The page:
Healthcare professionals and patients are encouraged to report adverse events or side effects related to the use of these products to the FDA's MedWatch Safety Information and Adverse Event Reporting Program:

[04/08/2016 - Drug Safety Communication - FDA]
 

Diabetes Medications Containing Saxagliptin and Alogliptin: Drug Safety Communication - Risk of Heart Failure

Apr 5, 2016

Audience: Pharmacy, Internal Medicine, Patient, Endocrinology

ISSUE: An FDA safety review has found that type 2 diabetes medicines containing saxagliptin and alogliptin may increase the risk of heart failure, particularly in patients who already have heart or kidney disease. As a result, FDA is adding new warnings to the drug labels about this safety issue.

Medicines containing saxagliptin and alogliptin include:

This Communication is an update to the 02/11/2014 FDA Drug Safety Communication.

BACKGROUND: Saxagliptin and alogliptin are part of the class of dipeptidyl peptidase-4 (DPP-4) inhibitor drugs, which are used with diet and exercise to lower blood sugar in adults with type 2 diabetes.

FDA evaluated two large clinical trials conducted in patients with heart disease. These clinical trials were also discussed at the FDA Endocrinologic and Metabolic Drugs Advisory Committee meeting in April 2015. Each trial showed that more patients who received saxagliptin- or alogliptin-containing medicines were hospitalized for heart failure compared to patients who received an inactive treatment called a placebo (see Data Summary in the FDA Drug Safety Communication for additional information). In the saxagliptin trial, 3.5% of patients who received the drug were hospitalized for heart failure versus 2.8% of patients who received a placebo. This is the same as 35 out of every 1,000 patients compared to 28 out of every 1,000 patients. Risk factors included a history of heart failure or kidney impairment. In the alogliptin trial, 3.9% of alogliptin-treated patients were hospitalized for heart failure versus 3.3% in the placebo group. This is the same as 39 out of every 1,000 patients compared to 33 out of every 1,000 patients.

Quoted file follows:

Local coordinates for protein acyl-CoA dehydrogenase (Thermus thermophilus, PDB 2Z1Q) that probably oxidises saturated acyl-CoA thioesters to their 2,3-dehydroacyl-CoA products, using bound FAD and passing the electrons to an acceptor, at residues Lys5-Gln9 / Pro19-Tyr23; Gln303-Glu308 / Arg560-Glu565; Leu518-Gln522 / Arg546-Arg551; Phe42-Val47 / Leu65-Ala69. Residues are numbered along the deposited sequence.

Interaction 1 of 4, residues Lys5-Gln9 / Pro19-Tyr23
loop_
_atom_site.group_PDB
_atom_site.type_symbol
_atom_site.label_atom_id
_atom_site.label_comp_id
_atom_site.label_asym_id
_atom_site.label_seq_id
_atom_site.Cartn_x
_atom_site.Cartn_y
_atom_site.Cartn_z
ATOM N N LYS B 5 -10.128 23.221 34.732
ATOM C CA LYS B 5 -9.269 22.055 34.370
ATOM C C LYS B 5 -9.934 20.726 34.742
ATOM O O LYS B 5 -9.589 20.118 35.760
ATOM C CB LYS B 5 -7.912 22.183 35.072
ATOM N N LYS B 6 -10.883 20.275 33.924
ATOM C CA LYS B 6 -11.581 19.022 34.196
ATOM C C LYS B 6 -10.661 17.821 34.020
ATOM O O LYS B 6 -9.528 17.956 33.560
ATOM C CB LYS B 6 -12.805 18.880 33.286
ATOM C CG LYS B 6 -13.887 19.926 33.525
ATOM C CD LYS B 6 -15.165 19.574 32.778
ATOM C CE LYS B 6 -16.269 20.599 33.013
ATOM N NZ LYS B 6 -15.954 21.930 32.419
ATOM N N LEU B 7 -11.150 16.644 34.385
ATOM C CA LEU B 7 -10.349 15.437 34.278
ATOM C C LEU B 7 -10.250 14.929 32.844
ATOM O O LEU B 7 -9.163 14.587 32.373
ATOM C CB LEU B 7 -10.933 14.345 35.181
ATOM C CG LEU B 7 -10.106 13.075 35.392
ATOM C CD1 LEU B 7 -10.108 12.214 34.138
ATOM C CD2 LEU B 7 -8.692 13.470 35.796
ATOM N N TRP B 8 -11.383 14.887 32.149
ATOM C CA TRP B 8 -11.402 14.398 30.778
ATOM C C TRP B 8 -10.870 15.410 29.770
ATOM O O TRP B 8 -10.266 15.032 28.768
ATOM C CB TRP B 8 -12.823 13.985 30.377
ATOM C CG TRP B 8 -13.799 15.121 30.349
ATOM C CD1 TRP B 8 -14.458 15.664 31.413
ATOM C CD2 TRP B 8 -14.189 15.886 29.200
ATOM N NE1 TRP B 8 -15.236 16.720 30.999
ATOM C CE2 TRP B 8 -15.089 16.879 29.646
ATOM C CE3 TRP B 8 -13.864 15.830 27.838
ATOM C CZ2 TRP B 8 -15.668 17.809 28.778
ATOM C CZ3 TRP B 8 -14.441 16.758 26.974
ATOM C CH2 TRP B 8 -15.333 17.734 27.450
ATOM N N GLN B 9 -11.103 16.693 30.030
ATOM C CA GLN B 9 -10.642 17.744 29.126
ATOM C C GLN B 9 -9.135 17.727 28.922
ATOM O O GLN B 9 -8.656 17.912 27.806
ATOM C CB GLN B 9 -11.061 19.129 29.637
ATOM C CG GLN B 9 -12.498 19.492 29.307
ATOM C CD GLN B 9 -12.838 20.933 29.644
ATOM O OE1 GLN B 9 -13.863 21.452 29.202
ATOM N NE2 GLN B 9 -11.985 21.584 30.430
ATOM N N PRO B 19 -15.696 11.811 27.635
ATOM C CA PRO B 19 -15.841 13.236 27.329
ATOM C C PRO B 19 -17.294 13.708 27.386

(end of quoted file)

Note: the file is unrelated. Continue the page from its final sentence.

RECOMMENDATION: Health care professionals should consider discontinuing medications containing saxagliptin and alogliptin in patients who develop heart failure and monitor their diabetes control. If a patient’s blood sugar level is not well-controlled with their current treatment, other diabetes medicines may be required.